Experts aim for new materials to advance technology
Wednesday 25 May 2011
Experts at the University of Surrey have launched a new project to pioneer the next generation of materials for computing and communication technologies.
Whilst our current communication technologies use light to transfer data across the globe the speed and amount of data we can handle is ultimately limited by computing technology which uses electronics based on silicon.
Though researchers have been extremely clever in improving the performance of computing technologies the existing materials on which it is based have been pushed close to the limits of what is technically feasible and will hamper any further advances.
Researchers at the University of Surrey hope their work will provide a new generation of materials to provide the bedrock of the next generation of computer technology. These materials, based on a novel family of glass materials referred to as‘the optical equivalent of silicon’, will be designed for using in both computing and communications meaning that data can be moved and ultimately processed at much faster rates than currently possible.
They want to develop an 'optoelectronic' technology which is a hybrid of the optical and electronic systems but without the current limitations imposed by the two current technologies working independently.
Dr Richard Curry, of the Department of Electronic Engineering, said: “This programme will establish the UK as leaders in this field and therefore directly contribute to the continuing growth of the knowledge economy. We will train the next generation of scientists and engineers in these state-of-the-art techniques to ensure that the UK maintains the expertise base required.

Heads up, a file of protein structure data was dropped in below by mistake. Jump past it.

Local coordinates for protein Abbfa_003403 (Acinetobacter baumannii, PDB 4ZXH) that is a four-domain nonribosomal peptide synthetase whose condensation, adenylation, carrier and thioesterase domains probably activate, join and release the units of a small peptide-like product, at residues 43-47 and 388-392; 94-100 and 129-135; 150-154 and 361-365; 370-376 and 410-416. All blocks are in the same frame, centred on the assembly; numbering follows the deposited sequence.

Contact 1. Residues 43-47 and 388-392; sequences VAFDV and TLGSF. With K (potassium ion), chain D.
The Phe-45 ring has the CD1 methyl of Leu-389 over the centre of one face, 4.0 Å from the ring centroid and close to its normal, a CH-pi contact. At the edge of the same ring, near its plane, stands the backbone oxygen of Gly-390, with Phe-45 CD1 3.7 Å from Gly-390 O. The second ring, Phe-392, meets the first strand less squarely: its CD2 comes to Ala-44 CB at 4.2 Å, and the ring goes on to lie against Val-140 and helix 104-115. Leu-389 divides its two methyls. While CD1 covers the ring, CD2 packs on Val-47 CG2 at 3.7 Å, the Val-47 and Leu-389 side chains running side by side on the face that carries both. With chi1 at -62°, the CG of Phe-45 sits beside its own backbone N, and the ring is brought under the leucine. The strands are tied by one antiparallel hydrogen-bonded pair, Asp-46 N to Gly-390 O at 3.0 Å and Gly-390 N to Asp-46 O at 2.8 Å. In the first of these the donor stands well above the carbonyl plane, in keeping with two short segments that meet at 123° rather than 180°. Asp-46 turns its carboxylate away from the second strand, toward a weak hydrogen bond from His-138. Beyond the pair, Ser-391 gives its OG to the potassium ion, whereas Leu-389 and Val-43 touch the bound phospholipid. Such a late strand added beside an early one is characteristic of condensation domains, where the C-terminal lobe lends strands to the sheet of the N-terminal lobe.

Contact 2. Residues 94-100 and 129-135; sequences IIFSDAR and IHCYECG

“As a result of this work, we will develop for the first time an understanding of how these unique materials can be modified in a controlled way.”
“We will then use this to develop better models of the origin of the materials' electronic and optical properties which will allow us to develop optimised materials. We will also develop prototype devices that will lead the way to the development of a truly optoelectronic technology.”
He will lead the new work along with colleagues at the Universities of Cambridge and Southampton.
This proposal will seek to apply one of the most developed materials modification tools that are fundamental to modern microelectronics, ion-implantation, to a class of materials that show unique potential for enabling future optoelectronic technologies.
Notes to Editors:
The new academic programme will be led by the Advanced Technology Institute (ATI) at the University of Surrey in collaboration with the Universities of Cambridge and Southampton. Funded by the EPSRC the programme, led by Dr Richard Curry, the programme will draw together a world leading team including Professor Stephen Elliott (Cambridge) and Professor Dan Hewak (Southampton).
Further details relating to the project and work undertaken in the ATI can be found at our website (www.ati.surrey.ac.uk) or by emailing Dr Curry (firstname.lastname@example.org).
Howard Wheeler, Press Office at the University of Surrey, Tel: +44 (0)1483 686141, or Email email@example.com